Cerca nel sito per parola chiave

pubblicazioni - Memoria

The Italian Ancillary Service Market: Preliminary Cost-Benefit Analysis for BTS Demand Response

pubblicazioni - Memoria

The Italian Ancillary Service Market: Preliminary Cost-Benefit Analysis for BTS Demand Response

Si è analizzata la possibile fornitura del servizio di bilanciamento tramite “load shifting” (si veda la Delibera n. 300/2017 di ARERA), da parte di aggregati di stazioni radio base per le comunicazioni mobili supportate da sorgenti di backup quali pacchi batterie o gruppi elettrogeni. Le simulazioni mostrano una buona redditività se la remunerazione di tipo “pay-as-bid” per l’energia tagliata è integrata da una remunerazione in capacità.

The significant increase of unpredictable and fluctuating injections of energy into the grid by plants fed with Non-Programmable Renewable Energy Sources (NP-RES), and also connected at the distribution level, has triggered critical power system operation issues, which impact, e.g., on procurement and usage of resources for Ancillary Services (AS). In order to involve new resources, changes are needed both in terms of AS specifications and in the regulatory framework, and thus in the Ancillary Service Market (ASM) rules. In Italy, e.g., pilot projects have been started to allow medium-small generation units (including NP-RES ones), load units and Battery Energy Storage Systems (BESS), also in an aggregated form, to participate in the ASM to supply balancing resources (e.g. replacement reserve).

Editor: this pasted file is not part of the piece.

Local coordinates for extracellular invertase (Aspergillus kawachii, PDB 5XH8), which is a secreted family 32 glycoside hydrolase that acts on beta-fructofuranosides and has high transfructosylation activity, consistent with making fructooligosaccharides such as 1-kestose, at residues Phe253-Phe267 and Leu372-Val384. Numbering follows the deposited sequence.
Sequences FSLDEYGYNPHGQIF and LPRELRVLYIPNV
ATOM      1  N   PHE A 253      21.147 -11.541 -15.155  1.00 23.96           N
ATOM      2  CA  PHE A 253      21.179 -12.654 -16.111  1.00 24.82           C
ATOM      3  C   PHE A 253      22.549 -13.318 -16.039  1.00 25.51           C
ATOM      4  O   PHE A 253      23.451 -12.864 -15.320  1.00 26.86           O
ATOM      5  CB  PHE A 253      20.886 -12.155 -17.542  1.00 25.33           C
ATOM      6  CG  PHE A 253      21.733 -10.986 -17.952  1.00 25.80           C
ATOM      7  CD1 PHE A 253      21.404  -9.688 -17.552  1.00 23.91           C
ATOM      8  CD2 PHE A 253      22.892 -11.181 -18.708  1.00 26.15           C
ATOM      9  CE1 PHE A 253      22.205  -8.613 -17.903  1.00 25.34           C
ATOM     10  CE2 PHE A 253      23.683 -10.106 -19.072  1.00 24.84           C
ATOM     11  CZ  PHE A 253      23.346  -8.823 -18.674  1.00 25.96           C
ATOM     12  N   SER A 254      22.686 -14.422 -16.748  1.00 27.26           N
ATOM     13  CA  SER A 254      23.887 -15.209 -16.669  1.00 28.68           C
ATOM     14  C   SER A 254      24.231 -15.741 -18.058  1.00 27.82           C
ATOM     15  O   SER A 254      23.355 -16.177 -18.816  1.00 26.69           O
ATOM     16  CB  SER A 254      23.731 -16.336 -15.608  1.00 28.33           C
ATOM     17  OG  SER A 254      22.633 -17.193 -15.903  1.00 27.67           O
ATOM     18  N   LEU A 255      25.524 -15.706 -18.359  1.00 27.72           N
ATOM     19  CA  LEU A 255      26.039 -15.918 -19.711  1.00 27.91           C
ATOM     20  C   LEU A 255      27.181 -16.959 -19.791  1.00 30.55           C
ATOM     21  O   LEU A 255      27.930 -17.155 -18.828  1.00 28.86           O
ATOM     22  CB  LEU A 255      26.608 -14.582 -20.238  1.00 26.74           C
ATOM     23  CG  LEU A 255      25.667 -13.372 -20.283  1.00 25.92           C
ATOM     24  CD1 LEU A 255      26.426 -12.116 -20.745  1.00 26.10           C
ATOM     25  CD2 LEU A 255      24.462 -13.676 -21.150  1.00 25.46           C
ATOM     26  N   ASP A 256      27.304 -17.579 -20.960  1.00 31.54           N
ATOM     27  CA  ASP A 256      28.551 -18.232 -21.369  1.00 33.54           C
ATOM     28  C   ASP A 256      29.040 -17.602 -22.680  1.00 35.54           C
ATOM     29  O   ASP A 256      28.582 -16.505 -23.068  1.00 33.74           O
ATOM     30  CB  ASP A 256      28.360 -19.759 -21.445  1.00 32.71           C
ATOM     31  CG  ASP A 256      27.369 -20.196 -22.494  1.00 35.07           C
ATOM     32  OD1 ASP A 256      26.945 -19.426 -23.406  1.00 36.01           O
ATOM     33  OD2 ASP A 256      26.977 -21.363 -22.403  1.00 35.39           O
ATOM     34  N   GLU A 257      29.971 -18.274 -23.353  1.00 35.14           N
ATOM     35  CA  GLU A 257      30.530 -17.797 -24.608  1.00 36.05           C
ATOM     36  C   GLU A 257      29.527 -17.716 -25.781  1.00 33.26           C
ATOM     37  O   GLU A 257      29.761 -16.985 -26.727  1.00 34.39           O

In this work, a preliminary techno-economic analysis is carried out about how aggregated load units, in particular Base Transceiver Stations (BTS) for mobile communications, could supply Demand Response Services (DRS) as upward balancing services via participation in the Italian ASM, in particular in its real-time stage (Balancing Market). BTS flexibility could be further enhanced thanks to the presence of local backup sources, such as BESS or diesel generators.

The BTS are assumed here to be available to curtail absorption from the main grid for a set availability time range (some hours); curtailment occurs in all those quarters of an hour, in the availability time range, in which the related offers on the market are accepted; during interruptions, the BTS energy supply is replaced by their backup sources. Economic evaluations are carried out by considering fixed-price offers for the curtailed energy, and CAPEX and OPEX for BTS control and communication systems enabling service supply. Results show good profitability if the pay-as-bid remuneration for the curtailed energy is complemented by a capacity remuneration.

Progetti

Commenti